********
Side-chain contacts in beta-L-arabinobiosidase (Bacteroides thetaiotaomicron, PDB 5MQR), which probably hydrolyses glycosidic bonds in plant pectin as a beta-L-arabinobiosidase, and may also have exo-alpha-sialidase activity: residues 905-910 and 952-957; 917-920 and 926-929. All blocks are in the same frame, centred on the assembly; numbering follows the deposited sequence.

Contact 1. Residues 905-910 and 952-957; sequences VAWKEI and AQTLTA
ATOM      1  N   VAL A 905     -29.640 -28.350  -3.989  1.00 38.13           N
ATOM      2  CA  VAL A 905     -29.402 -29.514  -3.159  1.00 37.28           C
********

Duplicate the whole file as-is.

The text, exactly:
Side-chain contacts in beta-L-arabinobiosidase (Bacteroides thetaiotaomicron, PDB 5MQR), which probably hydrolyses glycosidic bonds in plant pectin as a beta-L-arabinobiosidase, and may also have exo-alpha-sialidase activity: residues 905-910 and 952-957; 917-920 and 926-929. All blocks are in the same frame, centred on the assembly; numbering follows the deposited sequence.

Contact 1. Residues 905-910 and 952-957; sequences VAWKEI and AQTLTA
ATOM      1  N   VAL A 905     -29.640 -28.350  -3.989  1.00 38.13           N
ATOM      2  CA  VAL A 905     -29.402 -29.514  -3.159  1.00 37.28           C